The new Google Android HTC G1 smartphone promises to cover the middle-ground, between the Apple iPhone and Windows Mobile smartphones.
iPhones are easy to use with their large touchscreens but as I mentioned in my earlier blog posts, some common messaging features are missing and building enterprise applications can be tedious.
Windows Mobile smartphones fully support SMS and MMS messaging, and enterprise applications may be easily built with Microsoft Visual Studio, but some functions are not suitable for finger-touch access (e.g. configuring the HTC Touch Pro to connect to a protected WiFi network). Google Android promises to fix all these problems with touch-friendly, enterprise-friendly smartphones like the HTC G1.
Here are the steps for building an application for Android smartphones:
-- You can use a Windows, Mac or Linux PC to build Android applications. You can download the Android Software Development Kit (SDK) here. I recommend installing the Eclipse development environment and the Android plugin for Eclipse.
-- You'll program Android applications using the Java programming language, and test your application against the Android Emulator. It's very similar to using Microsoft Visual Studio to compile and test your Windows Mobile applications. I used this tutorial to create my first Android application.
-- Note that Android does not support the class libraries from Java ME or SE; Android provides its own Java class library that's specially designed for smartphone applications. The compiled code is executed by the Dalvik Virtual Machine, which was created for smartphones with limited CPU and memory. Check the Android documentation for more details.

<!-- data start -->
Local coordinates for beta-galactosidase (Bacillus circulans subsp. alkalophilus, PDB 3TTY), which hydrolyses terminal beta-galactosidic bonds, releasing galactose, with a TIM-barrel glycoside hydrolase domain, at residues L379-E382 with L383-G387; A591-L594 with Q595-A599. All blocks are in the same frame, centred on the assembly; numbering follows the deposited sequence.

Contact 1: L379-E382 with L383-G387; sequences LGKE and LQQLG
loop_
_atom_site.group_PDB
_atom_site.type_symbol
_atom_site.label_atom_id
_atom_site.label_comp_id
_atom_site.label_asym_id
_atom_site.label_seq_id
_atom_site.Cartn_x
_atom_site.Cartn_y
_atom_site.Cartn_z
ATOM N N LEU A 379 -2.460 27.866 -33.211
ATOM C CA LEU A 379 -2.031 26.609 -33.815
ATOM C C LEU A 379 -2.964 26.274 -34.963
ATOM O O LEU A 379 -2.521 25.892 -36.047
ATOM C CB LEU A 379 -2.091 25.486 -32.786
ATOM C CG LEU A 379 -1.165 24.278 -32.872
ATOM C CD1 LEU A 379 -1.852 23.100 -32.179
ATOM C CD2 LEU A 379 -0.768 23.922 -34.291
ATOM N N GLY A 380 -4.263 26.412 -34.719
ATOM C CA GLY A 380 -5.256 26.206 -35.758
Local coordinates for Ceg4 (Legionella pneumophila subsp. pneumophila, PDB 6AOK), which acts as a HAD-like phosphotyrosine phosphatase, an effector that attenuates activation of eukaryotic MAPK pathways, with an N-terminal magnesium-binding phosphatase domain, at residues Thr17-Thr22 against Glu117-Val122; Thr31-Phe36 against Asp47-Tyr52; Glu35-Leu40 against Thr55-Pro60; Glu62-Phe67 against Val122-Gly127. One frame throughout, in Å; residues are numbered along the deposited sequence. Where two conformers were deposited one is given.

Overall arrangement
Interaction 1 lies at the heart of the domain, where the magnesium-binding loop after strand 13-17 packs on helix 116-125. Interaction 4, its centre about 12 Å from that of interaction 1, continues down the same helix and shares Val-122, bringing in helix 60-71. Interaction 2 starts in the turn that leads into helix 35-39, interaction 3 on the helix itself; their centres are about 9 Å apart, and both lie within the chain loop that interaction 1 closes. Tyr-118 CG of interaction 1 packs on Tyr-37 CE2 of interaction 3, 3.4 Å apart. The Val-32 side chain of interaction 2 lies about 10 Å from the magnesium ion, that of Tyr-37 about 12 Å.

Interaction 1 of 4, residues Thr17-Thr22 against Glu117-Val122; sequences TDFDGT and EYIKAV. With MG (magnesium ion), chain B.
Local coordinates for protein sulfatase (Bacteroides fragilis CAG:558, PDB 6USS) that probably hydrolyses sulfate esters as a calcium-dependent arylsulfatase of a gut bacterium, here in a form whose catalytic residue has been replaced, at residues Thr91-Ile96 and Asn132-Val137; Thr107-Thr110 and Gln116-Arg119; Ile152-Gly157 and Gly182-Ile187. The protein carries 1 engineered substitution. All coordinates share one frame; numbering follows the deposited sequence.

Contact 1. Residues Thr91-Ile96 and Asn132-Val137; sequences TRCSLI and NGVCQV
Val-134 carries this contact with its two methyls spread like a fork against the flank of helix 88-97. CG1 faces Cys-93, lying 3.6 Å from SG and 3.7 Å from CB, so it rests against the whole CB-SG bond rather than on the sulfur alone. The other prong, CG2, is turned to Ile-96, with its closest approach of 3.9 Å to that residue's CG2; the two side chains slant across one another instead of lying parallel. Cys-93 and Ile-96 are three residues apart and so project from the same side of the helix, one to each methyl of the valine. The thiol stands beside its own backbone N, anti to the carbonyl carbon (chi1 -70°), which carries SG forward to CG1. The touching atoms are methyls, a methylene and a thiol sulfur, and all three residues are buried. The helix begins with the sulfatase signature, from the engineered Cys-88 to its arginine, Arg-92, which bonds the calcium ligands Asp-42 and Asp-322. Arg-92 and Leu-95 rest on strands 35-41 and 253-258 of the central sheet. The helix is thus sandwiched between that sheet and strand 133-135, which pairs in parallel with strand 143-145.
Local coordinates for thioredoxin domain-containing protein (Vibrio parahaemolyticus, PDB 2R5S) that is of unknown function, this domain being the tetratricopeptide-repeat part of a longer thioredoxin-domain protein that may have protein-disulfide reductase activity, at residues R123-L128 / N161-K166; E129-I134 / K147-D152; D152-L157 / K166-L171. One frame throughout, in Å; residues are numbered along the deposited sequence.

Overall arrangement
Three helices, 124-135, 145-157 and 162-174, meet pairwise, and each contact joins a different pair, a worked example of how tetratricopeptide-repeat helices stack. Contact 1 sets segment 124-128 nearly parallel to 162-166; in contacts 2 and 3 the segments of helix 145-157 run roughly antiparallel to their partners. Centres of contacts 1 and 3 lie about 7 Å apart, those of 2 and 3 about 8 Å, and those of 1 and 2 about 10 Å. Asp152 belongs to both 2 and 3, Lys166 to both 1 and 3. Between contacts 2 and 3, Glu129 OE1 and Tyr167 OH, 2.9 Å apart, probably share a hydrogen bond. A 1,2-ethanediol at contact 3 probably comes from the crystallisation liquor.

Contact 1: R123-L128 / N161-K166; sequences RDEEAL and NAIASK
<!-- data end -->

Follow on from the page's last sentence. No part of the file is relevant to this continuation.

-- The Android SDK gives you programmatic access to a rich set of functions (similar to the iPhone SDK) like camera, accelerometer, 3D rendering with OpenGL ES, embedded SQLite database, GPS, compass (not available in iPhone), etc.
-- To install your application on an actual Android phone, you need to digitally sign your application with your own digital certificate; no need to enrol for a certificate from Google or commercial certificate authorities like VeriSign.
-- To publish your application for public use, you may upload your application to the Android Market, which is similar to the iPhone App Store. You'll need to register for an Android developer account and pay a one-time US$25 application fee. Upon registration, your Android application can be made available to users without further validation or approval from Google--unlike the iPhone App Store, which requires Apple to review your application.
I found the Android SDK with Eclipse easy to program, very similar to Microsoft Visual Studio. The Android documentation provided by Google was very helpful. Deploying applications is much simpler for Android smartphones than for the iPhone, so I find the Android platform more suitable for in-house mobile applications.